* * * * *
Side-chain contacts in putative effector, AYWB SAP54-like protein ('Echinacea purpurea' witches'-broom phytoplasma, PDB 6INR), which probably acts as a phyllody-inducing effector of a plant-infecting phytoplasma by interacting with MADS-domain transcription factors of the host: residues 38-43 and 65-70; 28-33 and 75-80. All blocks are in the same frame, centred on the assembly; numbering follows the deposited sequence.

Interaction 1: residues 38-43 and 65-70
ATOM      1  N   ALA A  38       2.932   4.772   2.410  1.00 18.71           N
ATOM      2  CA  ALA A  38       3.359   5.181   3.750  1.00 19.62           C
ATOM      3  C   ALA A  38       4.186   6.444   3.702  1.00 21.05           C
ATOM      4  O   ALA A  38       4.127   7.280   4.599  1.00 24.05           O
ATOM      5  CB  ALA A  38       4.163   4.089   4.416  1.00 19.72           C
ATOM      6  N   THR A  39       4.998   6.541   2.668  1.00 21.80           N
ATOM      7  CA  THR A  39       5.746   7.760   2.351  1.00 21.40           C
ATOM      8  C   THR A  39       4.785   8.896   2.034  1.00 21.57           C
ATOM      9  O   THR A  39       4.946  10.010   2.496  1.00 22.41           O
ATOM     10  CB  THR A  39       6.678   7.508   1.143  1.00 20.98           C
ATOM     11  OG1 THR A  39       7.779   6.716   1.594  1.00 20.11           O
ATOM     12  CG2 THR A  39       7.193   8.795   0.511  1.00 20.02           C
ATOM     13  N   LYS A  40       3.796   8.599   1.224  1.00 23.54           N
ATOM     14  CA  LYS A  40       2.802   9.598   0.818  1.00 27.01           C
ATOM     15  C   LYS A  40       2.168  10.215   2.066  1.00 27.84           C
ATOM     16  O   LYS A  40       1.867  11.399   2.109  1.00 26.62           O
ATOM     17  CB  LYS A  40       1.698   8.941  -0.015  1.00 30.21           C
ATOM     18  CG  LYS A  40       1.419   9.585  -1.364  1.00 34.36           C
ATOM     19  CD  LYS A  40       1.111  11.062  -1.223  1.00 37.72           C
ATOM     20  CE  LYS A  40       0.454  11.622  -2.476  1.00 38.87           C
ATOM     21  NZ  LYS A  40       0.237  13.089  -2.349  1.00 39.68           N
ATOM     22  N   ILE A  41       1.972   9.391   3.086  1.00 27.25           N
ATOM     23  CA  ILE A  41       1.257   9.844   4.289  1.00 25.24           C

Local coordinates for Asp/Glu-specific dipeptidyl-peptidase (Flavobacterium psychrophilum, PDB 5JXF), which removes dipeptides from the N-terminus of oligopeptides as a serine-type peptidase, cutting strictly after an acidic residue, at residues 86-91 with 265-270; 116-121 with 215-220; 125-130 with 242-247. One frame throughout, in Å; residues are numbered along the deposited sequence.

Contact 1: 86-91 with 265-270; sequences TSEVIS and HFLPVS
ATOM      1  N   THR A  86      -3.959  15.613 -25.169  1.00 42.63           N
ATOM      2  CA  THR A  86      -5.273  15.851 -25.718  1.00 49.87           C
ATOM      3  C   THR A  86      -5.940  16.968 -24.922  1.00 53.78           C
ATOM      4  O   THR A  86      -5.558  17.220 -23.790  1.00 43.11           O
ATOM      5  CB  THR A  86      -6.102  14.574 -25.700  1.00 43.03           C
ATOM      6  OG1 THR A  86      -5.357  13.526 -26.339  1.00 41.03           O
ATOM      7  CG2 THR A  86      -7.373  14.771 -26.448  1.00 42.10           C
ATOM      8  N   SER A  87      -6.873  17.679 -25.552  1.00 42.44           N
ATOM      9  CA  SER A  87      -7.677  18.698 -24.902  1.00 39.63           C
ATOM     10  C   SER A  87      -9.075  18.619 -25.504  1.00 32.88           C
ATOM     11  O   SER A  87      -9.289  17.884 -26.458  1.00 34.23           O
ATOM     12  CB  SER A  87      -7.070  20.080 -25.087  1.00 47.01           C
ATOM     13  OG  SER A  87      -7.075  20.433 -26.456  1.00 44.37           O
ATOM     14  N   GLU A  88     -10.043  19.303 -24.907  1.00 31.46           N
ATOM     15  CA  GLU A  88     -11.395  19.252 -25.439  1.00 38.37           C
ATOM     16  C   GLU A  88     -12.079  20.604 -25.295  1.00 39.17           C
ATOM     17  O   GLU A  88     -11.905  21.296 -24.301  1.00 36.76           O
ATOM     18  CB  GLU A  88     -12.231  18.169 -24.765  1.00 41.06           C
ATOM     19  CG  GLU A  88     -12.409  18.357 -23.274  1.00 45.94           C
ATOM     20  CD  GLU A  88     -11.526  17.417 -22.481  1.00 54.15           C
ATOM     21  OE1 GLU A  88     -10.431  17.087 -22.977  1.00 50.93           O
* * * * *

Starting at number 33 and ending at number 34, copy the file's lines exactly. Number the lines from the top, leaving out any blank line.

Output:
ATOM      6  OG1 THR A  86      -5.357  13.526 -26.339  1.00 41.03           O
ATOM      7  CG2 THR A  86      -7.373  14.771 -26.448  1.00 42.10           C